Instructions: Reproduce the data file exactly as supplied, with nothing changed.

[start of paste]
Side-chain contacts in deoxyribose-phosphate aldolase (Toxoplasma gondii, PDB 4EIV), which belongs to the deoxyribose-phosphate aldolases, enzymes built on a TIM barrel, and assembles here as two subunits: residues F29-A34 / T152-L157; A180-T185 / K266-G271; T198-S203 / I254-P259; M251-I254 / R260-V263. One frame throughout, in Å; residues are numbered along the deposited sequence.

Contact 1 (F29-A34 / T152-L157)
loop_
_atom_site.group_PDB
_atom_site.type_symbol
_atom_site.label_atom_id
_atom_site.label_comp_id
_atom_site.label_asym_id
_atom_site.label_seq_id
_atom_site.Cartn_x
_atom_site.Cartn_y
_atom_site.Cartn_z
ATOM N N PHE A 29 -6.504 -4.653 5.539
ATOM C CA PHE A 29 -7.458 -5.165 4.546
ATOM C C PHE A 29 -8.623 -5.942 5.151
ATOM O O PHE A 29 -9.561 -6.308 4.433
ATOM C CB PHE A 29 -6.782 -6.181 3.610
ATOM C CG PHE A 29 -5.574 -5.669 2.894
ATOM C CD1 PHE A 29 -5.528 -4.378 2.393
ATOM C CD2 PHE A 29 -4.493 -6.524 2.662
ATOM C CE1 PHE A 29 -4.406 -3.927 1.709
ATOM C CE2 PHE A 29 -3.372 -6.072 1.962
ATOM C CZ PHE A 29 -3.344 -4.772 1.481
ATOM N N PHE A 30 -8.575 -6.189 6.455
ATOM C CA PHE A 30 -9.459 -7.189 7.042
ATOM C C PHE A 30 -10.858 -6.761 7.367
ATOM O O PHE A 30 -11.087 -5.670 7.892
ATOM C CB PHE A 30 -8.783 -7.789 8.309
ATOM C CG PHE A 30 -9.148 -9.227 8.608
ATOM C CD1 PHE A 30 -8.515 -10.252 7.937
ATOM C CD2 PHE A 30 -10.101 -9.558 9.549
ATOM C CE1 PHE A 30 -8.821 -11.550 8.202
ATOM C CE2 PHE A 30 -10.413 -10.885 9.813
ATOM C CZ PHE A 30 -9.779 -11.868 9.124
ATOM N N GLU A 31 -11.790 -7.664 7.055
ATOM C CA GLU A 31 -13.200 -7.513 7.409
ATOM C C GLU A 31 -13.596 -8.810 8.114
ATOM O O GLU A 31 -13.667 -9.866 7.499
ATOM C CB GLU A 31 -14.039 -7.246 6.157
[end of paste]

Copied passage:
Side-chain contacts in deoxyribose-phosphate aldolase (Toxoplasma gondii, PDB 4EIV), which belongs to the deoxyribose-phosphate aldolases, enzymes built on a TIM barrel, and assembles here as two subunits: residues F29-A34 / T152-L157; A180-T185 / K266-G271; T198-S203 / I254-P259; M251-I254 / R260-V263. One frame throughout, in Å; residues are numbered along the deposited sequence.

Contact 1 (F29-A34 / T152-L157)
loop_
_atom_site.group_PDB
_atom_site.type_symbol
_atom_site.label_atom_id
_atom_site.label_comp_id
_atom_site.label_asym_id
_atom_site.label_seq_id
_atom_site.Cartn_x
_atom_site.Cartn_y
_atom_site.Cartn_z
ATOM N N PHE A 29 -6.504 -4.653 5.539
ATOM C CA PHE A 29 -7.458 -5.165 4.546
ATOM C C PHE A 29 -8.623 -5.942 5.151
ATOM O O PHE A 29 -9.561 -6.308 4.433
ATOM C CB PHE A 29 -6.782 -6.181 3.610
ATOM C CG PHE A 29 -5.574 -5.669 2.894
ATOM C CD1 PHE A 29 -5.528 -4.378 2.393
ATOM C CD2 PHE A 29 -4.493 -6.524 2.662
ATOM C CE1 PHE A 29 -4.406 -3.927 1.709
ATOM C CE2 PHE A 29 -3.372 -6.072 1.962
ATOM C CZ PHE A 29 -3.344 -4.772 1.481
ATOM N N PHE A 30 -8.575 -6.189 6.455
ATOM C CA PHE A 30 -9.459 -7.189 7.042
ATOM C C PHE A 30 -10.858 -6.761 7.367
ATOM O O PHE A 30 -11.087 -5.670 7.892
ATOM C CB PHE A 30 -8.783 -7.789 8.309
ATOM C CG PHE A 30 -9.148 -9.227 8.608
ATOM C CD1 PHE A 30 -8.515 -10.252 7.937
ATOM C CD2 PHE A 30 -10.101 -9.558 9.549
ATOM C CE1 PHE A 30 -8.821 -11.550 8.202
ATOM C CE2 PHE A 30 -10.413 -10.885 9.813
ATOM C CZ PHE A 30 -9.779 -11.868 9.124
ATOM N N GLU A 31 -11.790 -7.664 7.055
ATOM C CA GLU A 31 -13.200 -7.513 7.409
ATOM C C GLU A 31 -13.596 -8.810 8.114
ATOM O O GLU A 31 -13.667 -9.866 7.499
ATOM C CB GLU A 31 -14.039 -7.246 6.157